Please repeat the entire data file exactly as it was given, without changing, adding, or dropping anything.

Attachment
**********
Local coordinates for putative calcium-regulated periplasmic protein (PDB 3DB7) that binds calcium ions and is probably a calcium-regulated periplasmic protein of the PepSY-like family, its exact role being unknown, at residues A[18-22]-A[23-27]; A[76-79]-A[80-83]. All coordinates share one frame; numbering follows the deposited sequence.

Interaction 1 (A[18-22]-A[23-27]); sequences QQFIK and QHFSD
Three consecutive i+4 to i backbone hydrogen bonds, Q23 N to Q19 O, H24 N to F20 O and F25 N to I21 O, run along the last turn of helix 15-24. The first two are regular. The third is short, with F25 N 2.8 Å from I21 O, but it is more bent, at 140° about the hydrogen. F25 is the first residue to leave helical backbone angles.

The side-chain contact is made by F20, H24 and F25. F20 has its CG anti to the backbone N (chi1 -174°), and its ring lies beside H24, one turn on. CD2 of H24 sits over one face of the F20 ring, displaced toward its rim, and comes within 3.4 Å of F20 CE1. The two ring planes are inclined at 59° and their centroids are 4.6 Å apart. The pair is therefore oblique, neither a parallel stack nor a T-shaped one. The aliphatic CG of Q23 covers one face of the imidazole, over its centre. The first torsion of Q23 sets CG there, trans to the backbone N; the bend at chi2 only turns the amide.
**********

Local coordinates for putative calcium-regulated periplasmic protein (PDB 3DB7) that binds calcium ions and is probably a calcium-regulated periplasmic protein of the PepSY-like family, its exact role being unknown, at residues A[18-22]-A[23-27]; A[76-79]-A[80-83]. All coordinates share one frame; numbering follows the deposited sequence.

Interaction 1 (A[18-22]-A[23-27]); sequences QQFIK and QHFSD
Three consecutive i+4 to i backbone hydrogen bonds, Q23 N to Q19 O, H24 N to F20 O and F25 N to I21 O, run along the last turn of helix 15-24. The first two are regular. The third is short, with F25 N 2.8 Å from I21 O, but it is more bent, at 140° about the hydrogen. F25 is the first residue to leave helical backbone angles.

The side-chain contact is made by F20, H24 and F25. F20 has its CG anti to the backbone N (chi1 -174°), and its ring lies beside H24, one turn on. CD2 of H24 sits over one face of the F20 ring, displaced toward its rim, and comes within 3.4 Å of F20 CE1. The two ring planes are inclined at 59° and their centroids are 4.6 Å apart. The pair is therefore oblique, neither a parallel stack nor a T-shaped one. The aliphatic CG of Q23 covers one face of the imidazole, over its centre. The first torsion of Q23 sets CG there, trans to the backbone N; the bend at chi2 only turns the amide.